ARS made a couple of albums for Decca that didn’t do well. You left after the first album. Did you feel that Buddy and the others were insufficiently committed to the band?
Y’know, Buddy Buie had to make the right decisions for the Buddy Buie family, and I had to make the right decisions for the Rodney Justo family. Buddy was committed to the band, but he was committed to making a living, too. I was impatient. I was singing back-up on sessions, and I figured if I was going to sing back-up I’d go to New York and make some real money at it. But Buddy and I remained great friends. When he died in 2015, it was a big, BIG shock. I still feel that I’m carrying on his legacy, and I still feel that we’re performing to please Buddy Buie, just like we always did.

Do you think Buddy and ARS emphasized melody because you’d all started playing with guys like Roy Orbison who were very focused on melody and structure?
I don’t think it was a conscious move. Buddy saw ARS as a vehicle for his songs. We sang and played like Buddy wanted. In the 1940s and ‘50s, songwriters wrote and singers sang. Songwriters would pitch songs to artists. I loved to hear Buddy pitch his songs to us. He couldn’t sing but I loved to hear him sing. He sang with authenticity. He pitched “Spooky” to Dennis Yost of Classics IV, and I remember Dennis saying sarcastically, “Looks like ‘Spooky’ is gonna be our next single. Ought to be ‘Cissy.’” Dennis didn’t like how Buddy made him sing it, but guess who was right.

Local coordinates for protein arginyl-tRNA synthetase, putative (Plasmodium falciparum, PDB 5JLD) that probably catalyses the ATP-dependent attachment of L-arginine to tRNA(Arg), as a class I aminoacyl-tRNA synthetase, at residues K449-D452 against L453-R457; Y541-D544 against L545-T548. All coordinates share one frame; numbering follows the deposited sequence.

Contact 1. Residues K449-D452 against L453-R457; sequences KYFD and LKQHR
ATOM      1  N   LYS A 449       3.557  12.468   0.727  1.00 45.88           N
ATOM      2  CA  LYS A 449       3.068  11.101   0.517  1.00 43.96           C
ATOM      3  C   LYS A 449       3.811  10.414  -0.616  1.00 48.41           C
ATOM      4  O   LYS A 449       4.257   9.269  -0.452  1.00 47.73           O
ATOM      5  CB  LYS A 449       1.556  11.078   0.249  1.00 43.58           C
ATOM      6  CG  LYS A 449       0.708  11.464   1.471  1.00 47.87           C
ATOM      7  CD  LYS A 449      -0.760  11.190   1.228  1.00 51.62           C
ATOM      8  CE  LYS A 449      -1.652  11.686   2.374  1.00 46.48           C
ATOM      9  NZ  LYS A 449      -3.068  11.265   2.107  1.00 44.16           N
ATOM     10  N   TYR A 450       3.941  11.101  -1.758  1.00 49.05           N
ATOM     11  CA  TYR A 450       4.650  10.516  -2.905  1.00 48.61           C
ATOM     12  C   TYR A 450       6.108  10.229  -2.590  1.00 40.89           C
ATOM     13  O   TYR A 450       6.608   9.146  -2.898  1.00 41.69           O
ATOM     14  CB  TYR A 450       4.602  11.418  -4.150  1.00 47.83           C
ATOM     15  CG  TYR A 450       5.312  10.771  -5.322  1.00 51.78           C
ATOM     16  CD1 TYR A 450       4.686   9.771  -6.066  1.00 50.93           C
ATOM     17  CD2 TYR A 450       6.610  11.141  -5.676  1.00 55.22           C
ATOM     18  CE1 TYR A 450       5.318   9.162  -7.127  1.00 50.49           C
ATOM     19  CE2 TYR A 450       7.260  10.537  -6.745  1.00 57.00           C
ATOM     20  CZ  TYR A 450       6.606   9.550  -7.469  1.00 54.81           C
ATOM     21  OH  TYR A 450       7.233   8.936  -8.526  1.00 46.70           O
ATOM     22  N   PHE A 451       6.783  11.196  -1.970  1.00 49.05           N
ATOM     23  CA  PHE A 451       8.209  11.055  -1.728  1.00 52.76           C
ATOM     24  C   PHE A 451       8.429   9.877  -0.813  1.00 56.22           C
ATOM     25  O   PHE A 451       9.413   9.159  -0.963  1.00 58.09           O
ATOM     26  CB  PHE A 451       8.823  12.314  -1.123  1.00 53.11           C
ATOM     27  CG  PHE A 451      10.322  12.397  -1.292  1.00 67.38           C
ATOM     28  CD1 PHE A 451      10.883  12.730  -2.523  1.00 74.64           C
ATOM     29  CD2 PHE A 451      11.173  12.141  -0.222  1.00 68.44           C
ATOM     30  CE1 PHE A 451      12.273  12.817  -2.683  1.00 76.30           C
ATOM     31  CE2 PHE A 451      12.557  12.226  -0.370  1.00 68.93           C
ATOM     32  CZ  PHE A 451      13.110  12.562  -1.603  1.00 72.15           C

You worked outside music for a time. Did you keep in touch? Did you miss it?
I was always friends with the ARS guys. When they started scoring hits, I thought, “Great!” Anytime they toured near Tampa, where I was living, I’d go see them. They’d ask what I was doing, asked if I sang any more. I said I was out of that completely. I didn’t miss it until one night my wife and I were on our way to Australia to see our daughter. We were laying over in Los Angeles, and a hotel band was playing the Beatles’ “Tell Me Why.” It sounded so fresh and so great. I told my wife I was going to put another band together.

You came back to ARS briefly in the early 1980s, then again in 2008. How did that come about?
Andy Anderson had a heart attack in 2008. Dean Daughtry called me. They were playing the Mohegan Sun resort. He said they needed to fulfill those dates. I hadn’t sung for twenty-eight years. I had to work hard learning all their songs. I didn’t want to make a fool of the band and myself. For one of the songs, I left the lyrics on the floor so I could look at them, and then I couldn’t see the words! Funny thing was, after one verse it was like second nature.

You’ve worked a couple of cruises. Do you and the guys enjoy it?
Hell, yeah we like it. If we hear of a cruise that we’d be suited for and we’re not on it, we’re mad. The thing is, on cruises we get to be a band… and we get to enjoy the other acts. That’s a treat for us. Plus, you walk around the decks, meet people, take photos, share stories. It’s a lot of fun. If there’s a separate area for performer dining, you’ll never find us there. And the venues are small enough to where it feels intimate. So, yes, we love it! It’s a treat for us, and we’ll make it a treat for you!

Colin Escott © 2017